“… quidam ex adverso supradictis vitiis contradicentes dicunt, quod esse nullam rem absolutam ponit in essentia vel supra essentiam sed realiter est idem cum ea nisi quia addit respectum quondam ad creatorem, prout ipsa essentia est in effectu. Ad cuius evidentiam distinguit duplex esse, scilicet esse essentiae et esse actualis existentiae. Esse quidem essentiae non est aliud quam ipsa essentia habens ideam in Deo, et tale esse est illud, quod significat definitio, quia definitio indicat quid est esse rei. Esse vero actualis existentiae est illud idem esse, nisi quia addit respectum dependentiae ad productorem rei, prout res in actu effecta est, ut ex hoc essentia creaturae dicatur esse, in quantum est creata sive prout est effectus creatoris et non per aliquam rem sibi additam. Et secundum hoc dicitur, quod quaelibet creatura participat esse, in quantum est similitudo in effectu expressa a Deo: sicut si sol produceret radium voluntate, ipse radius sic productus esset similitudo solis absque additione alterius rei, sic etiam creatura, ut dicunt, voluntarie a Deo producta dicitur participare esse divinum, non propter additionem alicuius dicentis aliam rem ab ipsa essentia. Non ergo est imaginandum, quod ipsa essentia participet esse, quasi sit aliquid substratum ipsi esse, ita quod esse sit aliquid informans et perficiens essentiam creaturae, sicut forma perficit materiam sibi substratam, talis enim imaginatio falsa est; sic ergo concludit, quod esse sit idem quod essentia addens solum praedictum respectum[39].”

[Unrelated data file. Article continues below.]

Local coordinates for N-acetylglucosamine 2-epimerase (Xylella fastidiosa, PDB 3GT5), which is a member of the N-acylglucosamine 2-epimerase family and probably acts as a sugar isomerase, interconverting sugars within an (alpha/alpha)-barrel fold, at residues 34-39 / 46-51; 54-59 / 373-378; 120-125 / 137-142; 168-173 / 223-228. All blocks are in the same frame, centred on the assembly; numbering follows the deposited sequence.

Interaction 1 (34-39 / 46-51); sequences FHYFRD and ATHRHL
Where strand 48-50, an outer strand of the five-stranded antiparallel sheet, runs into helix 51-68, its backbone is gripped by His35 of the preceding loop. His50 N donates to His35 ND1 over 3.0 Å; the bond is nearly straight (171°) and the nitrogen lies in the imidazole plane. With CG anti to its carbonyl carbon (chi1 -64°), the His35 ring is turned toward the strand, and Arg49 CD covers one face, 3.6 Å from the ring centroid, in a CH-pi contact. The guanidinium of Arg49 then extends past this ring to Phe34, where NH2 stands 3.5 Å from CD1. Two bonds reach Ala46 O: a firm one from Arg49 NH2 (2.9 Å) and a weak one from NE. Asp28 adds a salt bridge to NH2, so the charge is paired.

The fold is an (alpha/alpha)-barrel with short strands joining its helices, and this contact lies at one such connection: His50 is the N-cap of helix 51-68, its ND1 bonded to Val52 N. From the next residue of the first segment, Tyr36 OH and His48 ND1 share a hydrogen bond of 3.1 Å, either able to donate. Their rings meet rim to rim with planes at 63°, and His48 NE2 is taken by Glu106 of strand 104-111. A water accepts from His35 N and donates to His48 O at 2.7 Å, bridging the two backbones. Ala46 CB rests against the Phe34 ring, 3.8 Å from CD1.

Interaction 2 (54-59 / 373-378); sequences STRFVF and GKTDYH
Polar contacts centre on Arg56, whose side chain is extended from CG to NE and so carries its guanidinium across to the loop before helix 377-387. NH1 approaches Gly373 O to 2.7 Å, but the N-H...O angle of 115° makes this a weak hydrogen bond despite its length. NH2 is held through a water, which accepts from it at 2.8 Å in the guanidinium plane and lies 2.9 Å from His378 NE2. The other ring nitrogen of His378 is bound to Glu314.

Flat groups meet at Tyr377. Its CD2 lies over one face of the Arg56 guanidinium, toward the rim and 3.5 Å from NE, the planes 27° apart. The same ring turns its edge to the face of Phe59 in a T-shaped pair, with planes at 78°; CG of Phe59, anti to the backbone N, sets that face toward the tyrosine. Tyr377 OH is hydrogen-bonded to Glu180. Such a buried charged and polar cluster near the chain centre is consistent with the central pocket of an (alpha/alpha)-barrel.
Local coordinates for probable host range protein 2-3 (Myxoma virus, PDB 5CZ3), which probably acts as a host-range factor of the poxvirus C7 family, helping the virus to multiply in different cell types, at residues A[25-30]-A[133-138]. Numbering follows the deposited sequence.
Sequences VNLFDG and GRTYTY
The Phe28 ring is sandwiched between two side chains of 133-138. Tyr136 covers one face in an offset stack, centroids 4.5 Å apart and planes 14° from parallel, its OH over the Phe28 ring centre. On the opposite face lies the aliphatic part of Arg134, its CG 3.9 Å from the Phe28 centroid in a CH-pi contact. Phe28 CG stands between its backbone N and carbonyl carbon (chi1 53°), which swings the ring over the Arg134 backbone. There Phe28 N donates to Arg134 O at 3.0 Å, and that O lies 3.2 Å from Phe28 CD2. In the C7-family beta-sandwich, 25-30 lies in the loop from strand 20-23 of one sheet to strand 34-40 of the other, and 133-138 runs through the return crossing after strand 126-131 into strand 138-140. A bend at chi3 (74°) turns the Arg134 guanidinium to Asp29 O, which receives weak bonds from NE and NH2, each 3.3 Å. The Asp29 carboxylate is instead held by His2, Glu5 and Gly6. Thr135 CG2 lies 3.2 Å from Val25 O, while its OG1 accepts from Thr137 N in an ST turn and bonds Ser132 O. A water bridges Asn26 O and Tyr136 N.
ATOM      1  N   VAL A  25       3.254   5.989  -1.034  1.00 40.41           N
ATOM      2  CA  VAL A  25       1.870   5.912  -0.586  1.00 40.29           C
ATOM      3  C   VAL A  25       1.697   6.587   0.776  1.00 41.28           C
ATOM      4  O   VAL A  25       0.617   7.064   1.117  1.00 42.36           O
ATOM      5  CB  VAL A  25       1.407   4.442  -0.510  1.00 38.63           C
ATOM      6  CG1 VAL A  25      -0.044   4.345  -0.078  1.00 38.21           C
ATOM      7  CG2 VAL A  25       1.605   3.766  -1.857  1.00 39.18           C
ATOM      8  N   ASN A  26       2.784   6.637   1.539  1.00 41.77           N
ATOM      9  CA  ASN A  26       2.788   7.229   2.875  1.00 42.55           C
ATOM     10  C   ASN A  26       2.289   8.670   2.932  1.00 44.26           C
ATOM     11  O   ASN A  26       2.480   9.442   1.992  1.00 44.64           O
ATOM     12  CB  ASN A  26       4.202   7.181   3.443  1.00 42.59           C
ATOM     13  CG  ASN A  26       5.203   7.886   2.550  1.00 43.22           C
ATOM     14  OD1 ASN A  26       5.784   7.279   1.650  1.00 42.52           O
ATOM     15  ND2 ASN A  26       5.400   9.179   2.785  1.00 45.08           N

By contrast, in describing his own Thomistic position, Sutton uses the analogy of sunshine received in and colored (i.e., filtered, dimmed, and thus diminished) by transparent bodies (such as the stained glass windows of cathedrals):